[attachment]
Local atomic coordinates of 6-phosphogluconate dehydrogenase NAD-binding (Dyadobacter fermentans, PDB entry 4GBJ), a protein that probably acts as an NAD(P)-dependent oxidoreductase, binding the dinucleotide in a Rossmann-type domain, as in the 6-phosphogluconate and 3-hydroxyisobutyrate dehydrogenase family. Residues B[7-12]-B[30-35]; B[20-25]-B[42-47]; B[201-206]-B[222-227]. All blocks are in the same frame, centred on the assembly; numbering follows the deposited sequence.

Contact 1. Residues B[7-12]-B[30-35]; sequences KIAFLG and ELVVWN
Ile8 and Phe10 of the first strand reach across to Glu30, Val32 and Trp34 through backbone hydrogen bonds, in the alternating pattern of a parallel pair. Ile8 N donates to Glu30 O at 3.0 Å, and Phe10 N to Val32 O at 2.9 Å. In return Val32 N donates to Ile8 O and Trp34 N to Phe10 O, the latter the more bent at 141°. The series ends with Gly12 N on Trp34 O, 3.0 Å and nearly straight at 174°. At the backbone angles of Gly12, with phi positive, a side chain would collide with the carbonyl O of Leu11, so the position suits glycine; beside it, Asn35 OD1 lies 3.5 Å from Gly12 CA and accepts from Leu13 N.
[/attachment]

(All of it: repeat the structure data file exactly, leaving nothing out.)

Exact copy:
Local atomic coordinates of 6-phosphogluconate dehydrogenase NAD-binding (Dyadobacter fermentans, PDB entry 4GBJ), a protein that probably acts as an NAD(P)-dependent oxidoreductase, binding the dinucleotide in a Rossmann-type domain, as in the 6-phosphogluconate and 3-hydroxyisobutyrate dehydrogenase family. Residues B[7-12]-B[30-35]; B[20-25]-B[42-47]; B[201-206]-B[222-227]. All blocks are in the same frame, centred on the assembly; numbering follows the deposited sequence.

Contact 1. Residues B[7-12]-B[30-35]; sequences KIAFLG and ELVVWN
Ile8 and Phe10 of the first strand reach across to Glu30, Val32 and Trp34 through backbone hydrogen bonds, in the alternating pattern of a parallel pair. Ile8 N donates to Glu30 O at 3.0 Å, and Phe10 N to Val32 O at 2.9 Å. In return Val32 N donates to Ile8 O and Trp34 N to Phe10 O, the latter the more bent at 141°. The series ends with Gly12 N on Trp34 O, 3.0 Å and nearly straight at 174°. At the backbone angles of Gly12, with phi positive, a side chain would collide with the carbonyl O of Leu11, so the position suits glycine; beside it, Asn35 OD1 lies 3.5 Å from Gly12 CA and accepts from Leu13 N.